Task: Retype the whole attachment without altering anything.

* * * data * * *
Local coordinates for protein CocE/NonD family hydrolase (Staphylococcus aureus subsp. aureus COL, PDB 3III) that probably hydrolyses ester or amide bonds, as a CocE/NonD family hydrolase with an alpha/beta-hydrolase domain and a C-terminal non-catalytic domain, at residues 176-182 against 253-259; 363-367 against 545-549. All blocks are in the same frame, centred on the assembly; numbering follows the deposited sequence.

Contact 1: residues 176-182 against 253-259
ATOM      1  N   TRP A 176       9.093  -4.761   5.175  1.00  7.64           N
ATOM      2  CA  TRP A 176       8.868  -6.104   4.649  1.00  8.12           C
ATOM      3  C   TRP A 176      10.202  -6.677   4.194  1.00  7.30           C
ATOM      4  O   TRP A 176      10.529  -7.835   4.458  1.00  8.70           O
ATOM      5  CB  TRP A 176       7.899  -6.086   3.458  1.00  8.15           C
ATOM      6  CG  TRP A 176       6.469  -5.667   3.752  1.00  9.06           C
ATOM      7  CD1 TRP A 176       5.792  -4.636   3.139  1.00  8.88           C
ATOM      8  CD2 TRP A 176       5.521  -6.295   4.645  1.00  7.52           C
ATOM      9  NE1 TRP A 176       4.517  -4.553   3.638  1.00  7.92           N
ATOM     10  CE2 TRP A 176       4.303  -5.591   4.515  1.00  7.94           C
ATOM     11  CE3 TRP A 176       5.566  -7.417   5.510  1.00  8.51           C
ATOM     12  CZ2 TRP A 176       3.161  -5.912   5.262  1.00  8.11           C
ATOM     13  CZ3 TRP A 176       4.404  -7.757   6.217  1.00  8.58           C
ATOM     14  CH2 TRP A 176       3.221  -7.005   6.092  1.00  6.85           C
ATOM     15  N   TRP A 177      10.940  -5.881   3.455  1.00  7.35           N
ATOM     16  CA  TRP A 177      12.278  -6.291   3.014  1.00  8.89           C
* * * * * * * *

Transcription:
Local coordinates for protein CocE/NonD family hydrolase (Staphylococcus aureus subsp. aureus COL, PDB 3III) that probably hydrolyses ester or amide bonds, as a CocE/NonD family hydrolase with an alpha/beta-hydrolase domain and a C-terminal non-catalytic domain, at residues 176-182 against 253-259; 363-367 against 545-549. All blocks are in the same frame, centred on the assembly; numbering follows the deposited sequence.

Contact 1: residues 176-182 against 253-259
ATOM      1  N   TRP A 176       9.093  -4.761   5.175  1.00  7.64           N
ATOM      2  CA  TRP A 176       8.868  -6.104   4.649  1.00  8.12           C
ATOM      3  C   TRP A 176      10.202  -6.677   4.194  1.00  7.30           C
ATOM      4  O   TRP A 176      10.529  -7.835   4.458  1.00  8.70           O
ATOM      5  CB  TRP A 176       7.899  -6.086   3.458  1.00  8.15           C
ATOM      6  CG  TRP A 176       6.469  -5.667   3.752  1.00  9.06           C
ATOM      7  CD1 TRP A 176       5.792  -4.636   3.139  1.00  8.88           C
ATOM      8  CD2 TRP A 176       5.521  -6.295   4.645  1.00  7.52           C
ATOM      9  NE1 TRP A 176       4.517  -4.553   3.638  1.00  7.92           N
ATOM     10  CE2 TRP A 176       4.303  -5.591   4.515  1.00  7.94           C
ATOM     11  CE3 TRP A 176       5.566  -7.417   5.510  1.00  8.51           C
ATOM     12  CZ2 TRP A 176       3.161  -5.912   5.262  1.00  8.11           C
ATOM     13  CZ3 TRP A 176       4.404  -7.757   6.217  1.00  8.58           C
ATOM     14  CH2 TRP A 176       3.221  -7.005   6.092  1.00  6.85           C
ATOM     15  N   TRP A 177      10.940  -5.881   3.455  1.00  7.35           N
ATOM     16  CA  TRP A 177      12.278  -6.291   3.014  1.00  8.89           C